was actually XP- and I abandoned that, ultimately, for Ubuntu, because I found myself spending way too much time on system maintenance- registry issues, cleaning up malware, rebuilding the system because it just became unstable for no obvious reason. Upgrading a Windows system (beginning with Win 3.1) generally resulted in breaking critical apps, and rendering ancillary hardware non functional.
I stopped upgrading my Ubuntu at 10.04, because of personal insecurity over the Unity/GNOME 3 trends- going directions I have no desire to go. But, back when I would upgrade the system, it was generally painless and straight forward, as installing a Linux distro on a new system (no need to seek out obscure drivers, etc. to get my hardware to work- everything just works nicely) is straight-forward and simple. Most importantly, I have never had a problem with legacy software (or hardware) working with a Linux update.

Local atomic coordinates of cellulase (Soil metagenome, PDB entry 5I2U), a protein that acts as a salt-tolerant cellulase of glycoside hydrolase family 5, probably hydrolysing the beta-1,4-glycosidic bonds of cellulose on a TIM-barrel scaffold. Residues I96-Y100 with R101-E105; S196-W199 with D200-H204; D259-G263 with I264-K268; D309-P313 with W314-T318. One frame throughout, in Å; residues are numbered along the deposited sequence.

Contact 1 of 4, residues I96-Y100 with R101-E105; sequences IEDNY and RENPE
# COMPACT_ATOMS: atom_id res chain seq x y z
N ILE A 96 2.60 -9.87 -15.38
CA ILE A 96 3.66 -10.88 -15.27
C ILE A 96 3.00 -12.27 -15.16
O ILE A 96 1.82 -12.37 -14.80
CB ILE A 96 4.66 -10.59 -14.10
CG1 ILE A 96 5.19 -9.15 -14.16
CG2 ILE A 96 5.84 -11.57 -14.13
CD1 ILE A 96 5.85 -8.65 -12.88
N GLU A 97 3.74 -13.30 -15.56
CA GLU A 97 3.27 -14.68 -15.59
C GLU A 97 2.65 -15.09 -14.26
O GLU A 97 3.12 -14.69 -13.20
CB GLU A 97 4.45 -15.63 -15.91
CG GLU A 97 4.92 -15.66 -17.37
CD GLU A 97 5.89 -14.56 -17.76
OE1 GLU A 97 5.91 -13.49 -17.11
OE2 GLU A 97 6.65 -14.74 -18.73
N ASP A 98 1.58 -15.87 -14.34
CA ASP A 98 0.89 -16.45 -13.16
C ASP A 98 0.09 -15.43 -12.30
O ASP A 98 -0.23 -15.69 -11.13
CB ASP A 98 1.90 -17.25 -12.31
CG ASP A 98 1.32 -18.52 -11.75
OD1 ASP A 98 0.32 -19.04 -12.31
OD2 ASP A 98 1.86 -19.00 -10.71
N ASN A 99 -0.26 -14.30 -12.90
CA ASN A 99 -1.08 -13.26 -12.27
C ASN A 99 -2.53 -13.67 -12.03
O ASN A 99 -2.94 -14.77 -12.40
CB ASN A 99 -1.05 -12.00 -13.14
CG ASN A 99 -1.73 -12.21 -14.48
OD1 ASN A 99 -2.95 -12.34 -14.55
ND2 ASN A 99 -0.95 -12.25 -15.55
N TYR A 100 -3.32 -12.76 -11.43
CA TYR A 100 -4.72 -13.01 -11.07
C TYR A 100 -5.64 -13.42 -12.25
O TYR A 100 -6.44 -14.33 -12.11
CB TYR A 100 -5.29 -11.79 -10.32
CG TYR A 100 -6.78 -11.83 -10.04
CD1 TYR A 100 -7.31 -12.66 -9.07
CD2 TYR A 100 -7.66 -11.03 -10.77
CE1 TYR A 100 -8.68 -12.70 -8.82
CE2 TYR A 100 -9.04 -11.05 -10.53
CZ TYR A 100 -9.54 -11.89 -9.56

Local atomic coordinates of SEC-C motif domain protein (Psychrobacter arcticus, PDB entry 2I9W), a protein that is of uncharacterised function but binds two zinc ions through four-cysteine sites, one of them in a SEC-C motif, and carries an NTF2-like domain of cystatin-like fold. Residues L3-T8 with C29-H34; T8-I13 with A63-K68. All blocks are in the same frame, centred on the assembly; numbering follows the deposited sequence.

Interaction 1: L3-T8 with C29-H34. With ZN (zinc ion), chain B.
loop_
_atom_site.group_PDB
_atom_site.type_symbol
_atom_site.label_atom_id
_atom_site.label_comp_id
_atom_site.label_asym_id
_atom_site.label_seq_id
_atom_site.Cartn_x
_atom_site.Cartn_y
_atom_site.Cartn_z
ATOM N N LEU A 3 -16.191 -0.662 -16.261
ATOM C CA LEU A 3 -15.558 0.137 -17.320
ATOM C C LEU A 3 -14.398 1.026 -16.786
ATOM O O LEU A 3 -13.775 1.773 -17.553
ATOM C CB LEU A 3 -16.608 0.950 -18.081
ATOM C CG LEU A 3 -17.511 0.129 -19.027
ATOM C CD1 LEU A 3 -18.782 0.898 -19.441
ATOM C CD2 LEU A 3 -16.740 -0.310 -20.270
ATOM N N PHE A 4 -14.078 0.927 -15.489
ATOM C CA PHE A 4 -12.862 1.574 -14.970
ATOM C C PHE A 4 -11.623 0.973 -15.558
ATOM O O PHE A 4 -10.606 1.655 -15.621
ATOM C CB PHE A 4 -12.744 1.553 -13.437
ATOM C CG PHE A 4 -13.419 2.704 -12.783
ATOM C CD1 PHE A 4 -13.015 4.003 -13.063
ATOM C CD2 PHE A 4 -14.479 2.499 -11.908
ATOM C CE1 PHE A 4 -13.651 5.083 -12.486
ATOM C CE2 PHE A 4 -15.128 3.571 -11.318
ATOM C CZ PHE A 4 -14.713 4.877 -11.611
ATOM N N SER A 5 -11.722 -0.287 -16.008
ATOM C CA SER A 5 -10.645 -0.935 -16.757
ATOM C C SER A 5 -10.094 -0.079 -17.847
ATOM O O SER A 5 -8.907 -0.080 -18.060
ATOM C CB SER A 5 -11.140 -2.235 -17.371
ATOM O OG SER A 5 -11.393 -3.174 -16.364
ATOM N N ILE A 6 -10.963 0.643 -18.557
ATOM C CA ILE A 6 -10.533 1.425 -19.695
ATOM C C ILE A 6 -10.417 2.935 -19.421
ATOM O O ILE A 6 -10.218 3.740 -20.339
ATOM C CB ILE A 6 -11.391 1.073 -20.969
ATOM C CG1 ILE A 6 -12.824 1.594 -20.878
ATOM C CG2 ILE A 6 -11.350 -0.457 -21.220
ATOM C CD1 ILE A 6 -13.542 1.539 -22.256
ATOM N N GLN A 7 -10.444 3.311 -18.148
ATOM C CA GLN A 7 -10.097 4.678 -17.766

As to quality of software, within the scientific community, the best, BY FAR, solutions are generally Open Source and developed on *.nix platforms. Such outfits as NIST, Argonne National Laboratories, EDF of France, as well as many universities throughout the world, release scientific analysis packages that outperform, in terms of both capabilities and speed, most any commercial package I have explored. For you CAD jockeys out there, brlCAD, released as an Open Source package by the US Military Ballistics Research Laboratory, was doing things 20 years ago that commercial 3D modeling systems are only now starting to adopt- including very sophisticated ray tracing, etc. What a lot of Open Source software lacks is the fancy eye candy of the GUI, which actually interferes with performance...
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